Stress high with increased knee flexion. Limit to 500 flexion and avoid heavy weights. Forward lean, low bar technique is best. Narrow stance is best.

    Muscle activity
    Quads activity increases with knee flexion, peaking at 900 flexion.

    Increased weight increases quads activity Hamstrings require heavy weights for significant activity. Half (900) squats are best.

  7. #7

    What to stretch and relengthen for outside of knee

    Hi - I've been a structural integration bodyworker and stretching coach - to relengthen fascia systemically and reorganize the body and its muscle groups for 22 years. I agree with the person who said the Illiotibial tendon fascial band on the outside of the thigh is tight and then pulls at its connection on the outside of the knee area. Let me add some info.

    This tendon is the extention of the gluteus maximus on the buttocks and the tensor fascia lata muscle on the front of the pelvis. So THEY need to be significantly lengthened and loosened so the tendon band will more easily lengthen and will actually go farther in length when things are not holding it tight from the top end.

    Further, the gluteus medius and minimus muscles going from the top of the thigh bone (femur) to the crest of the pelvic bone (illium) also need lengthening. Then in the back of the thigh are the hamstrings, and the inner thigh the adductors, both of which hold each other tight and the hamstrings affect the tendon band on the outside of the thigh, and vice versa. Further, the lower leg affects the thigh all around, and even the feet are involved. Up above, the abdominals and psoas, and on the inside of the pelvis the illiacus, all pull tightly on the legs.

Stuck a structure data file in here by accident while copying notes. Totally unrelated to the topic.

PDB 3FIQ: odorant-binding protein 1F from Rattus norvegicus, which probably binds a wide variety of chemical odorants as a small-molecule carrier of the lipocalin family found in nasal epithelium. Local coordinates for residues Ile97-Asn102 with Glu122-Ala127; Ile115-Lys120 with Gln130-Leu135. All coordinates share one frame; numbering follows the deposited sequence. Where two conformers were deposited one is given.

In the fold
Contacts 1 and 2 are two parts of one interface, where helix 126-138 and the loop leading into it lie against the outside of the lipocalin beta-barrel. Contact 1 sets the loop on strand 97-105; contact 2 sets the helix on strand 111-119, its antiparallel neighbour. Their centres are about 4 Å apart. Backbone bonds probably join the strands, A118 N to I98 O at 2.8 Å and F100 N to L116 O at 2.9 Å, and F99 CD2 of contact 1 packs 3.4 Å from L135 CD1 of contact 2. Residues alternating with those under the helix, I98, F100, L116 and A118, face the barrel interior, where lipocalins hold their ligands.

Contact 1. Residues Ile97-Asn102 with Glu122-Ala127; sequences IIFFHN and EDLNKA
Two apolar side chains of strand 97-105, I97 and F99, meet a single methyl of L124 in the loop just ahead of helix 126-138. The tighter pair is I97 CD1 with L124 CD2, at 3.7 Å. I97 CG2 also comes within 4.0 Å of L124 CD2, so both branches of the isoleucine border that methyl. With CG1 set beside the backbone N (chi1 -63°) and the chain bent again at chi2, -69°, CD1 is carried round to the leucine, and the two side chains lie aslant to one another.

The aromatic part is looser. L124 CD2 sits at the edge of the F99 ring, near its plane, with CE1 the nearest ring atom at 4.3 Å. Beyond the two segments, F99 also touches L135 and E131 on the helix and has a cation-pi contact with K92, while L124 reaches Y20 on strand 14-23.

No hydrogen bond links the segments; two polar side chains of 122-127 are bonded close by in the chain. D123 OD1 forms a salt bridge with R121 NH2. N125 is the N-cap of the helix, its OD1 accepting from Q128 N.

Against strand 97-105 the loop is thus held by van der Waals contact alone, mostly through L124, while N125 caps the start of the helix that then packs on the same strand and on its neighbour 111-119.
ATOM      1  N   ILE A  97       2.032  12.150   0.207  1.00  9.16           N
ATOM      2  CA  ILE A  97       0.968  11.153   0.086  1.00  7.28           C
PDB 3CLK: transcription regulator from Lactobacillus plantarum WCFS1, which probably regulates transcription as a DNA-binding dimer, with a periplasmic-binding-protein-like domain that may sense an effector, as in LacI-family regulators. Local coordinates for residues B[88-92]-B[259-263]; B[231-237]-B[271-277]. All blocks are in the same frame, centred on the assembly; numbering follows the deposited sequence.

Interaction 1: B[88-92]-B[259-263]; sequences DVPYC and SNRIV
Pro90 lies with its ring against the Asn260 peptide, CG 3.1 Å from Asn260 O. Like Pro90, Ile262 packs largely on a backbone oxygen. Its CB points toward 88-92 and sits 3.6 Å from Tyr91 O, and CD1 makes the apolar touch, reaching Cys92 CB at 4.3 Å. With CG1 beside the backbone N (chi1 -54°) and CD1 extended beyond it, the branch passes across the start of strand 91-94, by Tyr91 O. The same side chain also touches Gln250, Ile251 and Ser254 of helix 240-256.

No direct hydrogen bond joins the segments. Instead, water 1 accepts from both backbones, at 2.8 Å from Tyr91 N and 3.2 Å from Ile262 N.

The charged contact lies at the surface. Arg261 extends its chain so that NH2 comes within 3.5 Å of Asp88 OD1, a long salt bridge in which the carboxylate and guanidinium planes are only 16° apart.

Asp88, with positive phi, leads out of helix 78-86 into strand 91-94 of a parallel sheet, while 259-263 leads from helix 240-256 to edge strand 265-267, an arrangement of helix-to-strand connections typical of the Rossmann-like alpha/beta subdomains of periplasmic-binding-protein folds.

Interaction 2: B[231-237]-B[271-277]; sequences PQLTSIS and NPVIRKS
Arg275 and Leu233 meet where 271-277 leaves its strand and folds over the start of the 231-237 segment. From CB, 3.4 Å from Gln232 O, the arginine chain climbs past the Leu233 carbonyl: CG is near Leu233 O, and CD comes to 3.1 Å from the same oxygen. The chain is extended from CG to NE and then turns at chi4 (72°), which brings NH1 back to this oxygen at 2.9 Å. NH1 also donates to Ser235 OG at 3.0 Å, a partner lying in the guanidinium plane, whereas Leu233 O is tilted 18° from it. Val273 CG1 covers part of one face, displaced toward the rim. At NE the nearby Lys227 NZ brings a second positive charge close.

So it pays to do a lot of systemic and interconnected structural stretching.

    You can read a bunch of free articles on my website http://www.backfixbodywork.com

    Right side home page menu links:

    Just below the testimonials list (testimonials - especially from the athletes -are helpful in themselves for info and encouragement to get worked on and to stretch a lot) are three articles on sports medicine, performance and a very good one on the fascial-muscle anatomy and tightness called fixing accumulated shortness. On the Free Articles page (link is just above the testimonials) is an article called stretching tips and one about improving yoga, and at the bottom of the Free Articles menu page list are articles about how the fascial lengthening of the whole body including the legs helps both massage (and is very different from massage) and chiropractic (a lot). There's also a link to a Fascial Structural Stretching approach near the top of the home page menu.

    The important thing, whether doing stretching alone, or mixing it with deep massage (which often helps by loosening the muscle hardness to make the fascial pulling stretching work easier) or getting the structural integration bodywork from a practitioner (see links page for scchools who have geographic lists) is to do it in whole muscle groups areas.

    Even the head and arms affect the lower back, for instance.

  8. #8
    Just wanted to thank you guys for extremely detailed posts,

    thank you

  9. #9

    Talking

    I had a similar problem about a year ago. I'm not 100% sure where you are experiencing the problem though. Mine wasn't actually on the knee cap, but just outside (on my left knee also). The problem was I had a very tight IT band. The problem is it's very difficult to loosen as it isn't contractile tissue, meaning it can't really be stretched. However massage seemed to help me. I was told sprinters are prone to tight IT bands, so every now and then I try to get a massage done on them to keep them looser. Not sure if this is of any help or even related to you, thought I'd try though!!!

  10. #10
    How do you massage it then?